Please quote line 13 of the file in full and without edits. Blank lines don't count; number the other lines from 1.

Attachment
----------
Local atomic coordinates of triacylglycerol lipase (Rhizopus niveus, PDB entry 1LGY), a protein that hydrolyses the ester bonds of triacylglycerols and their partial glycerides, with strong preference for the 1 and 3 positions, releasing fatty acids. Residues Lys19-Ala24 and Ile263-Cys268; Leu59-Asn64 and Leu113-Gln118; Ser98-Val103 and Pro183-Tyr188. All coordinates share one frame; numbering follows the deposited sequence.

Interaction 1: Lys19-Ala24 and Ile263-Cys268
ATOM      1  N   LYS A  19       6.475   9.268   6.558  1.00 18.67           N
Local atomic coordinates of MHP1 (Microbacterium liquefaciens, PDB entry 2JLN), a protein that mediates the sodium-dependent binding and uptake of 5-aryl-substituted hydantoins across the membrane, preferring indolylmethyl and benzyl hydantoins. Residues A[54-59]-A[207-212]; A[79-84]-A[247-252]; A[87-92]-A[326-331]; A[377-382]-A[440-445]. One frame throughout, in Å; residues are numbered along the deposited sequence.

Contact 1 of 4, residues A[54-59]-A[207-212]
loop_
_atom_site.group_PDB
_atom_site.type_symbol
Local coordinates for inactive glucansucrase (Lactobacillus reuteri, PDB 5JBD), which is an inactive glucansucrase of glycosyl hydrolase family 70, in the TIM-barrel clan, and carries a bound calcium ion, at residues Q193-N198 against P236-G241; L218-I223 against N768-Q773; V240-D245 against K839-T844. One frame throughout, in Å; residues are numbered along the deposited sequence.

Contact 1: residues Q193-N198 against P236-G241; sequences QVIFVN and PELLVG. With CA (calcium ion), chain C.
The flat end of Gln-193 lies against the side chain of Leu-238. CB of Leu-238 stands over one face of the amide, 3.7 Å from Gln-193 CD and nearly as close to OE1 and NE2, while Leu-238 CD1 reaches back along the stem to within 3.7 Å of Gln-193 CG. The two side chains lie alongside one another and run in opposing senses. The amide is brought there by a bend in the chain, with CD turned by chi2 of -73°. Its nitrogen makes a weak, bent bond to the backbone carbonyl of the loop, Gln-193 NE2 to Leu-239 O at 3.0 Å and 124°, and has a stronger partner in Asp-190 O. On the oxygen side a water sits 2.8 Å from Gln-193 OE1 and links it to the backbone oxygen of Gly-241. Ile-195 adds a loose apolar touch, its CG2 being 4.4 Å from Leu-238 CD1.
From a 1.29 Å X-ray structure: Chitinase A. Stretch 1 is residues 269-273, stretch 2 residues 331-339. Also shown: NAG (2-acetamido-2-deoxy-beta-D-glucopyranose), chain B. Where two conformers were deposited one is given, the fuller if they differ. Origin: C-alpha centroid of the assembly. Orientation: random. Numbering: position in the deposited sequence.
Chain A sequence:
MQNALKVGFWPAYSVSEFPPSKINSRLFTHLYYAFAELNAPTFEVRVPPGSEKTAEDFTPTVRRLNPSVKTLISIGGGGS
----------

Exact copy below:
Chain A sequence: